He applied the Page 69 Test to his new novel, The Dracula Dossier, and reported the following:
On page 69 of The Dracula Dossier, the protagonist, Bram Stoker – yes, that Bram Stoker, author of Dracula – is midway through a letter to his good friend, the writer Thomas Henry Hall Caine. The two men have remained friends despite Caine’s status as the bestselling author of the day and Stoker’s abiding frustration at failing to publish anything of note. (Ironic that Stoker lives on today – not to mention his Count – while Caine is forgotten.)Browse inside the Dracula Dossier, and learn more about the author and his work at James Reese's website.
The novel mirrors Dracula in structure: letters, journals, newspaper clippings, etc. And in this early letter Stoker is addressing the ennui, the domestic doldrums that will soon lead him to accept an invitation to a meeting of a secret, occult society, the Order of the Golden Dawn.
Alas, domestic life has come to seem naught but a circle of anger and apology, a circle set to turning, day in and day out, by the silence of all that is left unsaid. It verily leeches the life-blood from me…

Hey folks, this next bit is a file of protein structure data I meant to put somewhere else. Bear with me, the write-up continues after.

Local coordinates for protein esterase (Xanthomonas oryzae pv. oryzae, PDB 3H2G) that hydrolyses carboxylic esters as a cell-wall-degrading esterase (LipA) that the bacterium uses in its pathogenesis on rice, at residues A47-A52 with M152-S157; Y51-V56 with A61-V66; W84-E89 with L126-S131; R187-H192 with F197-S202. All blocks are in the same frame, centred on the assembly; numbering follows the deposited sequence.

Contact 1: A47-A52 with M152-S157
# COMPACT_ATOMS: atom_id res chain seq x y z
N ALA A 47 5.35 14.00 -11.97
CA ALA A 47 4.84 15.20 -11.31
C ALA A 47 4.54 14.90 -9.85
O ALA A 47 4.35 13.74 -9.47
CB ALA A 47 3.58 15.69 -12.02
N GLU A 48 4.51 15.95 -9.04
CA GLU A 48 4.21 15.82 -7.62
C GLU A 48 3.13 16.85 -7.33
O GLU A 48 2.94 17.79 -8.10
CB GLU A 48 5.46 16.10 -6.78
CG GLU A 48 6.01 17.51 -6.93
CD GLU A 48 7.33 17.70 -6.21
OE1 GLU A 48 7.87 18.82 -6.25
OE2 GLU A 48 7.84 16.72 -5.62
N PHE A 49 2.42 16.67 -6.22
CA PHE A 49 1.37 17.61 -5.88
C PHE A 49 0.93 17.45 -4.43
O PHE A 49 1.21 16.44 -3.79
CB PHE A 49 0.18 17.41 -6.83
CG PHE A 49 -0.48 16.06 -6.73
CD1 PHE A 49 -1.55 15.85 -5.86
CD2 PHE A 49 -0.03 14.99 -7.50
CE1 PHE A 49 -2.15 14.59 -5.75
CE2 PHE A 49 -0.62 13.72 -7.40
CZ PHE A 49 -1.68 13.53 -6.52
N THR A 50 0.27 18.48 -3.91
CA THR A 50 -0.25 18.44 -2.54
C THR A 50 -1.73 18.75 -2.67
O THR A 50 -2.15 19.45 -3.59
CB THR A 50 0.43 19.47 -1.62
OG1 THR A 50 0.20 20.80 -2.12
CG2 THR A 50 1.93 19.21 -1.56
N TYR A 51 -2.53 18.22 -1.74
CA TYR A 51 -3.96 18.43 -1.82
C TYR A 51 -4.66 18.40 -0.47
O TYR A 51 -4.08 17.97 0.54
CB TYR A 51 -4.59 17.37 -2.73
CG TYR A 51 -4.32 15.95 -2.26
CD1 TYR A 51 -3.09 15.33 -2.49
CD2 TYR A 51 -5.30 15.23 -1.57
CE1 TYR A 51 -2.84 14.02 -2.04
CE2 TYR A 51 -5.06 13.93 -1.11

Not the first allusion to blood in The Dracula Dossier, and not the last. In fact, the whole premise of the novel is a bloody one, predicated upon these What ifs?
What if Stoker did indeed accept the invitation of a friend (none other than Wm. Butler Yeats, in this case) and agreed to attend a meeting of the Golden Dawn?
What if, at this meeting – featuring certain rites and rituals of ancient Egypt – something went horribly wrong?
And what if all this led to Stoker’s becoming involved with one Francis Tumblety, formerly a close friend of Hall Caine’s and today’s primary suspect in the Jack the Ripper murders?
The Dracula Dossier supposes that the above actually happened – as indeed it could have – and further, that Stoker’s run-in with the Ripper became the basis of his immortal novel, written a few years later.
Page 69 also mentions another historical character in the book, Lady Jane Wilde, mother of Oscar, or As-car, as she puts it. Together with Caine and Lady Wilde, Stoker will set out after the Ripper.
There’s a whole lot of history in the novel, and the reader is led through some of it via footnotes (like the one on pp. 69) written by the fictional “Count de Ville,” finder of The Dracula Dossier; which – in good Gothic fashion – is Stoker’s “lost” journal of the year 1888.
Visit the complete list of books in the Page 69 Test Series.